Minister of State for Finance Saleem Mandviwalla said that foreign currencies worth up to $12 million are being smuggled out of Pakistan on a daily basis, thus weakening the rupee against the dollar.
Speaking to a group of journalists at the Board of Investment on Tuesday, Mandviwalla said the dollar was overvalued in Pakistan, adding that its recent uptick against the rupee was inexplicable given the sound level of foreign exchange reserves in the country.
The dollar was selling for Rs99 in the open market on Tuesday evening.
“We had a meeting at the State Bank on Monday to look for reasons behind rupee’s recent devaluation against the dollar. While some people blamed it on the media, saying it has created unnecessary hype, nobody could actually pinpoint the exact cause,” Mandviwalla said.
Saying that almost 80% foreign exchange, including currencies other than the dollar, being smuggled every day is going to Dubai alone, the minister of state added that the central bank and his ministry were taking urgent steps to control the currency outflows.
“If the customs and the Airport Security Force fail to check the trend, I am going to involve a third agency to ensure that the rupee remains stable,” he said, adding that he was also taking authorities in Dubai on board over this issue.
Referring to some exporters’ practice of holding their dollars back in anticipation of an increase in the value of the dollar, Mandviwalla said speculations were also creating a credit crunch in the market.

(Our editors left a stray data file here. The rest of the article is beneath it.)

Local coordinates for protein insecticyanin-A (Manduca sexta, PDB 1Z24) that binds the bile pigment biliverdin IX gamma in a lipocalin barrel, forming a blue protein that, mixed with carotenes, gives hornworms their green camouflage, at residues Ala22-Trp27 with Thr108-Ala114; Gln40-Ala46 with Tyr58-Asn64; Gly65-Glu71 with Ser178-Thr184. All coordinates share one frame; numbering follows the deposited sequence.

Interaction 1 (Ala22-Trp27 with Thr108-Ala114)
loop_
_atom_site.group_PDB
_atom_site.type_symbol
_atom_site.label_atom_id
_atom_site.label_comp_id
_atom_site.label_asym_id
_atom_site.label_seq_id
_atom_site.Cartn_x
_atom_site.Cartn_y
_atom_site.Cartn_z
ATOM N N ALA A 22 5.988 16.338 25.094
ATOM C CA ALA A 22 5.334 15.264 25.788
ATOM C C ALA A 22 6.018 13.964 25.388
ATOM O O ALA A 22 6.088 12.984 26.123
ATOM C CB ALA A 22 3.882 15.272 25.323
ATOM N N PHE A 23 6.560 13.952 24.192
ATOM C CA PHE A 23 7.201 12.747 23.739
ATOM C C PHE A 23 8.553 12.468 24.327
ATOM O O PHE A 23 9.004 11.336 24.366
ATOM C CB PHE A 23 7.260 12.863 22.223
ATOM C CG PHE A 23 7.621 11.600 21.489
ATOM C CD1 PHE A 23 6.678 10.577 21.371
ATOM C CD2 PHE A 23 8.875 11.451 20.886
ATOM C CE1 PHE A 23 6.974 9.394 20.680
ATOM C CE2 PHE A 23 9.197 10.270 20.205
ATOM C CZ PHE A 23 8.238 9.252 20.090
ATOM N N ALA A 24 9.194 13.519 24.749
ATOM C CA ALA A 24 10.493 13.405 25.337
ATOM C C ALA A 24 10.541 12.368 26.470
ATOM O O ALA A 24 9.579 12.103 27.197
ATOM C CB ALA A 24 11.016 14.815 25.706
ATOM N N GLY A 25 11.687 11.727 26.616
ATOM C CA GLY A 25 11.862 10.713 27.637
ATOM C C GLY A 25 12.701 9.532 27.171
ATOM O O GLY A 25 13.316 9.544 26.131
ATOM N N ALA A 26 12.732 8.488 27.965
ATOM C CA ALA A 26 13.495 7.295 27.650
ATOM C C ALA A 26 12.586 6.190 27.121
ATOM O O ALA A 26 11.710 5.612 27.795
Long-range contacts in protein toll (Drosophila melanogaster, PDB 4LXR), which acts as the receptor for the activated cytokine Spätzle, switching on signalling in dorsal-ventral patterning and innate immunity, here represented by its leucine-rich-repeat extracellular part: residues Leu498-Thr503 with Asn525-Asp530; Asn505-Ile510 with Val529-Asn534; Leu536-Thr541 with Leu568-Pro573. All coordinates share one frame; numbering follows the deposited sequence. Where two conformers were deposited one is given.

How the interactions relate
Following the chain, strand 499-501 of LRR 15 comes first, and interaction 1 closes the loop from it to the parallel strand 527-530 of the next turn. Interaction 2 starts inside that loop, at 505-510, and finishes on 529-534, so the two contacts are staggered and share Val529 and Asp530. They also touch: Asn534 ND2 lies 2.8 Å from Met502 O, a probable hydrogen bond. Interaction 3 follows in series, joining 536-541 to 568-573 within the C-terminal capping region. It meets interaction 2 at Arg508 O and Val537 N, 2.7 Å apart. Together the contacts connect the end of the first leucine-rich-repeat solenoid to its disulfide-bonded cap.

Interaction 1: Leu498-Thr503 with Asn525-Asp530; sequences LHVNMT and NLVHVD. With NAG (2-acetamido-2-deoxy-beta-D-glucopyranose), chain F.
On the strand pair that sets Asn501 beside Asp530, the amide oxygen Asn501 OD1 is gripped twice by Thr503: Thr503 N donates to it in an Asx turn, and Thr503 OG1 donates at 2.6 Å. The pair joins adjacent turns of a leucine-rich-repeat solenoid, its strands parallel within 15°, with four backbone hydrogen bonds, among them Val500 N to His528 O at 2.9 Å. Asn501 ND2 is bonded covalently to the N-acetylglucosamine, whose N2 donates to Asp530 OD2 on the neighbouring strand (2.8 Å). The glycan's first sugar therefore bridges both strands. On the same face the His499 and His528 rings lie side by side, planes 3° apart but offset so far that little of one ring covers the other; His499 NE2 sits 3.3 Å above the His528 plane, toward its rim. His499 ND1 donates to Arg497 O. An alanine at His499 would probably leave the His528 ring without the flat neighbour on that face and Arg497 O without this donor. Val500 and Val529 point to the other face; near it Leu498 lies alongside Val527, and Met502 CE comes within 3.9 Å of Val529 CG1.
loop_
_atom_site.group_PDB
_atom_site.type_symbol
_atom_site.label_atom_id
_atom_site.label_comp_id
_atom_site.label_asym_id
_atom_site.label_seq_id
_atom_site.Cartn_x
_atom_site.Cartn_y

“The value of dollar against the rupee is going to come down next week. Those who are indulging in speculation are in for a surprise,” he said, adding that his ‘target’ as the minister of state for finance was to bring the dollar’s value down to Rs90.
Commenting on fears about drying up of foreign exchange reserves, he said the country will be left with enough reserves to survive for up to six months even after meeting all monetary obligations to international financial institutions.
Mandviwalla said that although the number of registered foreign exchange companies was only in hundreds, roughly 30,000 currency dealers were currently operating in the country.
In order to curb the outflow of foreign currencies to the Middle East through illegal means so that dollars could be bought and hoarded in anticipation of the resulting insufficient liquidity back at home, he said a crackdown on unregistered foreign exchange dealers had already begun. “Somebody is trying to bring the government into disrepute. I will not let that happen,” he claimed.
Mandviwalla also hinted at ending the practice of forward booking – ie trading currency while minimising the risk of volatile exchange rates through signing a contract specifying the future rate of exchange – if it was found to have played any role in the recent surge of the dollar against the rupee.
Published in The Express Tribune, December 19th, 2012.